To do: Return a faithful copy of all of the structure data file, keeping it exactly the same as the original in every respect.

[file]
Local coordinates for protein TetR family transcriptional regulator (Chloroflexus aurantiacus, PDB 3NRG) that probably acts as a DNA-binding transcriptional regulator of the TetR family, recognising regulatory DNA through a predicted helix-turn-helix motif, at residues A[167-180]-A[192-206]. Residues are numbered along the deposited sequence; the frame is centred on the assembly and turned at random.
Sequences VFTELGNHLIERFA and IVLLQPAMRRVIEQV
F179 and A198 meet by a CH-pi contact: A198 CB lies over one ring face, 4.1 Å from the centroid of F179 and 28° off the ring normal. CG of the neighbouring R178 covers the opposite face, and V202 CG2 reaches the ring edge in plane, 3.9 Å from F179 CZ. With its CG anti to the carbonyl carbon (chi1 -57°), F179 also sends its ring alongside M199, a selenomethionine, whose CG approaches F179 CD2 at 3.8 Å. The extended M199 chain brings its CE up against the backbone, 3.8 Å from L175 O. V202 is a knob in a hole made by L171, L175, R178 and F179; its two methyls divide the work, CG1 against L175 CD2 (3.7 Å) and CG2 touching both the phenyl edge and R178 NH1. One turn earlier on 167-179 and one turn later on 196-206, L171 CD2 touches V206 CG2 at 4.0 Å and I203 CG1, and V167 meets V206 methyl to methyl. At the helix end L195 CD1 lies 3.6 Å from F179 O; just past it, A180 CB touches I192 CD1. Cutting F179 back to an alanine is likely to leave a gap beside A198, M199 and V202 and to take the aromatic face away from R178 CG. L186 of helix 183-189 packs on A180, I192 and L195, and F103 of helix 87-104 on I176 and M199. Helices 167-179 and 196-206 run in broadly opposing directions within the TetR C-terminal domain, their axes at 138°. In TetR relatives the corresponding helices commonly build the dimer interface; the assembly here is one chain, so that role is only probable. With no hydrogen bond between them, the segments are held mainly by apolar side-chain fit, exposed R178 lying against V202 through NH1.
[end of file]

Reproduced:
Local coordinates for protein TetR family transcriptional regulator (Chloroflexus aurantiacus, PDB 3NRG) that probably acts as a DNA-binding transcriptional regulator of the TetR family, recognising regulatory DNA through a predicted helix-turn-helix motif, at residues A[167-180]-A[192-206]. Residues are numbered along the deposited sequence; the frame is centred on the assembly and turned at random.
Sequences VFTELGNHLIERFA and IVLLQPAMRRVIEQV
F179 and A198 meet by a CH-pi contact: A198 CB lies over one ring face, 4.1 Å from the centroid of F179 and 28° off the ring normal. CG of the neighbouring R178 covers the opposite face, and V202 CG2 reaches the ring edge in plane, 3.9 Å from F179 CZ. With its CG anti to the carbonyl carbon (chi1 -57°), F179 also sends its ring alongside M199, a selenomethionine, whose CG approaches F179 CD2 at 3.8 Å. The extended M199 chain brings its CE up against the backbone, 3.8 Å from L175 O. V202 is a knob in a hole made by L171, L175, R178 and F179; its two methyls divide the work, CG1 against L175 CD2 (3.7 Å) and CG2 touching both the phenyl edge and R178 NH1. One turn earlier on 167-179 and one turn later on 196-206, L171 CD2 touches V206 CG2 at 4.0 Å and I203 CG1, and V167 meets V206 methyl to methyl. At the helix end L195 CD1 lies 3.6 Å from F179 O; just past it, A180 CB touches I192 CD1. Cutting F179 back to an alanine is likely to leave a gap beside A198, M199 and V202 and to take the aromatic face away from R178 CG. L186 of helix 183-189 packs on A180, I192 and L195, and F103 of helix 87-104 on I176 and M199. Helices 167-179 and 196-206 run in broadly opposing directions within the TetR C-terminal domain, their axes at 138°. In TetR relatives the corresponding helices commonly build the dimer interface; the assembly here is one chain, so that role is only probable. With no hydrogen bond between them, the segments are held mainly by apolar side-chain fit, exposed R178 lying against V202 through NH1.